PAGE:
The UCLA research team focused on identifying mobility and travel patterns by conducting focus groups and interviews with 81 older adults in the neighborhoods of Koreatown, Westlake and East Hollywood, including adults visiting St. Barnabas Senior Services (SBSS), a local organization that provides health and social services. The UCLA report, “Bolstering Mobility and Transportation Options for Low-Income Older Adults,” found that:

  • Participants expressed difficulty in getting around, often endure long transit trips and uncomfortable or scary walking environments and social hazards that could cause them to trip and fall, significantly reducing their independence and quality of life.
  • For many, walking around their neighborhoods is the primary mode of transportation; however, there are significant physical and social impediments that constrain mobility.
  • A small number own cars and many rely on family and friends to drive them. Use of point-to-point travel services (e.g., taxis, ride-hailing services) is rare and constrained by finances.
  • Many lack competency with technology to order ride-hailing services.
  • Mobility constraints affect the number and frequency of trips.
  • Differences exist among study participants in regard to the numbers of social and recreational trips. Older adults visiting SBSS take a larger number of daily trips and have a higher likelihood of making social and recreational trips than those who are not visiting SBSS.

“Mobility affects the quality of life. Decreased mobility means also decreased access to city amenities or jobs, and socialization opportunities, as well as a higher risk for social isolation. Our findings suggest that certain improvements both in the physical environment and in the transit and paratransit services can help increase the mobility of low-income, older adults, and we articulate these improvements in our report,” said Anastasia Loukaitou-Sideris, Associate Dean of the UCLA Luskin School of Public Affairs. “We are welcoming the opportunity to join forces with the AARP and our USC colleagues and advocate for more age-friendly California cities.”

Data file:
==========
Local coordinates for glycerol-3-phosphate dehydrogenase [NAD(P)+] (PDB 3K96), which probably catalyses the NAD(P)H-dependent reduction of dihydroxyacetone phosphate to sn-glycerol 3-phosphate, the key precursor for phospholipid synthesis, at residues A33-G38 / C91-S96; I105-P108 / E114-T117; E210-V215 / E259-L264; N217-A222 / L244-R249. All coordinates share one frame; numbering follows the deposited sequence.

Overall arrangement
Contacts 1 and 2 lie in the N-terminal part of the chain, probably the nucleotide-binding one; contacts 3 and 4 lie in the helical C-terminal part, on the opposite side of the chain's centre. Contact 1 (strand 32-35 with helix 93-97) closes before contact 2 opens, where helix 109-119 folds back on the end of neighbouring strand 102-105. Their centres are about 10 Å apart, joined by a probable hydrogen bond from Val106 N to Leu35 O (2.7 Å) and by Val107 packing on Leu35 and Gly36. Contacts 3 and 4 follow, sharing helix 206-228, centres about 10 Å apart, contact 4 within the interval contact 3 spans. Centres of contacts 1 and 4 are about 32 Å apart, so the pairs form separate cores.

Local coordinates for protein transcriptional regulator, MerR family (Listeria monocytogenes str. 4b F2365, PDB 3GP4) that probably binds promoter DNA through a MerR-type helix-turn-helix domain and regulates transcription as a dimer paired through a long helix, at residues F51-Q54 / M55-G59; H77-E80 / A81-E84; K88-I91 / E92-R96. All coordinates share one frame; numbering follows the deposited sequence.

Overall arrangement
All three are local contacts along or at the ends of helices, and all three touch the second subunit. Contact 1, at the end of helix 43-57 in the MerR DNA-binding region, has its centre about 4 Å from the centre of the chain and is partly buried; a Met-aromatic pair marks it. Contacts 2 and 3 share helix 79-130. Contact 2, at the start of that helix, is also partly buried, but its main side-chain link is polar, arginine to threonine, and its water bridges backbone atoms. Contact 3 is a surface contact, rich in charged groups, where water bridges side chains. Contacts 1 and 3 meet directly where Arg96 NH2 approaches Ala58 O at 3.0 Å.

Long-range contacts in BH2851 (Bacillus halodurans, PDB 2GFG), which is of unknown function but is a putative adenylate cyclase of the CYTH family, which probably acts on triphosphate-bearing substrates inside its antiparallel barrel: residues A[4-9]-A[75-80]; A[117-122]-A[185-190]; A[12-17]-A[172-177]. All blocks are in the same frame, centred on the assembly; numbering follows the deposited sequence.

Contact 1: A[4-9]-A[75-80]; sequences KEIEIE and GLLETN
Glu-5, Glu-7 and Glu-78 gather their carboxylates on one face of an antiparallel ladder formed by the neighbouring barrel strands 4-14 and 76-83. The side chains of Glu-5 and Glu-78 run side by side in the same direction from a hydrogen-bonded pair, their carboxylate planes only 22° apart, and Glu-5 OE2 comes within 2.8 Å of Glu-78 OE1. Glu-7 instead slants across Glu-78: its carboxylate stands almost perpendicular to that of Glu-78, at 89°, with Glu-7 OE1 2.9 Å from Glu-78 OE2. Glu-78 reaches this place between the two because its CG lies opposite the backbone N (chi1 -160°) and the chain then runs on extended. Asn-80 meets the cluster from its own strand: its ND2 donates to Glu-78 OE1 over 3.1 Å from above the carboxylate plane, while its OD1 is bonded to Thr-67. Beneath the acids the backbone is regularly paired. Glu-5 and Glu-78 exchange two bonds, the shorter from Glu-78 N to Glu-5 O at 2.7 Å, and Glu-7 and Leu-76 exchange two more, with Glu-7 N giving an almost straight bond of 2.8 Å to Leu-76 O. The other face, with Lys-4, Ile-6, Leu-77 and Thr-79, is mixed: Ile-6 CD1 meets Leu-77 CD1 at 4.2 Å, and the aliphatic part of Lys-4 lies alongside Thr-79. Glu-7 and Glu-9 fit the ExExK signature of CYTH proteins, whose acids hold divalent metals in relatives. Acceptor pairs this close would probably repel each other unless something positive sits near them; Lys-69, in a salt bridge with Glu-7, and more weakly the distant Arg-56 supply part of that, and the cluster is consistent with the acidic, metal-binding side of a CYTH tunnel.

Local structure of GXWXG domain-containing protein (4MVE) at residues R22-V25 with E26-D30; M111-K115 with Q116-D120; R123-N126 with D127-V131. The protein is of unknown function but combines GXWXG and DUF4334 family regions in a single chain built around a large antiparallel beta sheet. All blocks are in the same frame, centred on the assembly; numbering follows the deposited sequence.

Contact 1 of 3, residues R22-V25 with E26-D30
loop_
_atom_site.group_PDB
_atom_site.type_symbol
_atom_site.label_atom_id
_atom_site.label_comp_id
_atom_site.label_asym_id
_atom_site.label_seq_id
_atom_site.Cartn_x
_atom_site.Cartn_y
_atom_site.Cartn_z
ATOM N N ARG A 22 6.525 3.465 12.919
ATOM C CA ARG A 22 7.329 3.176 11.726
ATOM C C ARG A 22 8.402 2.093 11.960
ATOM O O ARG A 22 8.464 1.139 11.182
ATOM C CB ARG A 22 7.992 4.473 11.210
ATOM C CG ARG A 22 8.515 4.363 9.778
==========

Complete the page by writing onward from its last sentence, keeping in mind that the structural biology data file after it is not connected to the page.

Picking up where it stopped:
For more information on the UCLA Lewis Center for Regional Policy Studies report, “Bolstering Mobility and Transportation Options for Low-Income Older Adults,” click here.

In recent years, there has been a growing focus on the consequences of loneliness and isolation, especially among older adults. While adoption of technology and social media has the potential to reduce isolation, issues such as cost, disinterest and lack of the skills needed to use various devices may hinder older adults’ adoption. Los Angeles’ ethnically, linguistically and geographically diverse population of older adults made it an ideal location for the USC Leonard School of Gerontology to explore how this population uses technology and the extent to which they believe it can improve connectivity and reduce isolation.

The USC research team conducted six focus groups in English, Spanish and Korean at SBSS with 48 older adults living in a low-income area of Los Angeles, home to a diverse, largely immigrant population. Key findings from this report, “Aging in Place in Los Angeles: Recognizing Challenges to Social Connectedness,” include:

  • A relatively high use of some technology among this engaged group, as well as a wide range in social connectivity with family, friends, and members of the community;
  • Although some older adults did not have the resources or the desire to use technology, others used mobile phones, smart phones, tablets, and computers – either in combination or alone – for purposes of contacting their family and friends, accessing health care information, getting the news, shopping, and watching television;
  • Cost, disinterest, and lack of the skills needed to use various devices hindered older adults’ adoption of technology and social media;
  • Many older adults indicated a reluctance to adopt newer technology because they preferred to communicate in-person and they expressed concerns that technology is too complicated or too expensive; others used it for entertainment, to plan local and long-distance travels, and to communicate with their loved ones.

“Our findings suggest that although technology isn’t a cure all for loneliness, it can be a tool in the tool box for addressing social isolation. Policy makers and tech developers need to consider how older adults currently use technology, how it can better suit their needs, and barriers that prevent them from using it effectively,” said Kate Wilber, USC Leonard Davis School of Gerontology professor. “We are thankful that AARP and our UCLA collaborators recognize the importance of addressing social isolation and look forward to working toward solutions that benefit older adults in Los Angeles and beyond.”

For more information on USC’s “Disrupting Isolation in Housing for an Aging Population,” click here.